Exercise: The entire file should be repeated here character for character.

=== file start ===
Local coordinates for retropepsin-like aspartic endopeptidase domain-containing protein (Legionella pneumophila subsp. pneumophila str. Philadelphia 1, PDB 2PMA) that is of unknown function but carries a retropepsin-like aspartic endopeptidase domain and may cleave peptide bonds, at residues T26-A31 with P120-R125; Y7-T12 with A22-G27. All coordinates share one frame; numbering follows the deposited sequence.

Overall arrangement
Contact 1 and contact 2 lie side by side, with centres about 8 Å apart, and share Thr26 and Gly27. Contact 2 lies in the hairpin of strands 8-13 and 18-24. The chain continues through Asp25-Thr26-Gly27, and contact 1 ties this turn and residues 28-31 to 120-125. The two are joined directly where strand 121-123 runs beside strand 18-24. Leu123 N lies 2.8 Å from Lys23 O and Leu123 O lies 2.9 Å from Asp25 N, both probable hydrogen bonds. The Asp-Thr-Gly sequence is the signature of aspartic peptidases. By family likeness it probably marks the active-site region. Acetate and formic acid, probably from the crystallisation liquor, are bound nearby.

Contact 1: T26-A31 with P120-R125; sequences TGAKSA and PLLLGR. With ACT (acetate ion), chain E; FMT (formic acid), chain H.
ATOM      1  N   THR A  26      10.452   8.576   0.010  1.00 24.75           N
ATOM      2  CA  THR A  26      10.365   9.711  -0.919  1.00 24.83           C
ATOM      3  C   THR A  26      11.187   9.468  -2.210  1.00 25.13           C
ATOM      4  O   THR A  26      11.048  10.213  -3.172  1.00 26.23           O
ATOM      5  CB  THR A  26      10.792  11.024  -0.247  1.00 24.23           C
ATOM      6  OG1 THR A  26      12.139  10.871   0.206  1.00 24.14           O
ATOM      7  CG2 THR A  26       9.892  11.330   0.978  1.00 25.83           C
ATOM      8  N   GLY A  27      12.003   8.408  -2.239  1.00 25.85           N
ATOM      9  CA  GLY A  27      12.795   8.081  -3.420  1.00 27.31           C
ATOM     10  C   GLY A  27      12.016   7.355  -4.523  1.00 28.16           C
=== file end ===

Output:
Local coordinates for retropepsin-like aspartic endopeptidase domain-containing protein (Legionella pneumophila subsp. pneumophila str. Philadelphia 1, PDB 2PMA) that is of unknown function but carries a retropepsin-like aspartic endopeptidase domain and may cleave peptide bonds, at residues T26-A31 with P120-R125; Y7-T12 with A22-G27. All coordinates share one frame; numbering follows the deposited sequence.

Overall arrangement
Contact 1 and contact 2 lie side by side, with centres about 8 Å apart, and share Thr26 and Gly27. Contact 2 lies in the hairpin of strands 8-13 and 18-24. The chain continues through Asp25-Thr26-Gly27, and contact 1 ties this turn and residues 28-31 to 120-125. The two are joined directly where strand 121-123 runs beside strand 18-24. Leu123 N lies 2.8 Å from Lys23 O and Leu123 O lies 2.9 Å from Asp25 N, both probable hydrogen bonds. The Asp-Thr-Gly sequence is the signature of aspartic peptidases. By family likeness it probably marks the active-site region. Acetate and formic acid, probably from the crystallisation liquor, are bound nearby.

Contact 1: T26-A31 with P120-R125; sequences TGAKSA and PLLLGR. With ACT (acetate ion), chain E; FMT (formic acid), chain H.
ATOM      1  N   THR A  26      10.452   8.576   0.010  1.00 24.75           N
ATOM      2  CA  THR A  26      10.365   9.711  -0.919  1.00 24.83           C
ATOM      3  C   THR A  26      11.187   9.468  -2.210  1.00 25.13           C
ATOM      4  O   THR A  26      11.048  10.213  -3.172  1.00 26.23           O
ATOM      5  CB  THR A  26      10.792  11.024  -0.247  1.00 24.23           C
ATOM      6  OG1 THR A  26      12.139  10.871   0.206  1.00 24.14           O
ATOM      7  CG2 THR A  26       9.892  11.330   0.978  1.00 25.83           C
ATOM      8  N   GLY A  27      12.003   8.408  -2.239  1.00 25.85           N
ATOM      9  CA  GLY A  27      12.795   8.081  -3.420  1.00 27.31           C
ATOM     10  C   GLY A  27      12.016   7.355  -4.523  1.00 28.16           C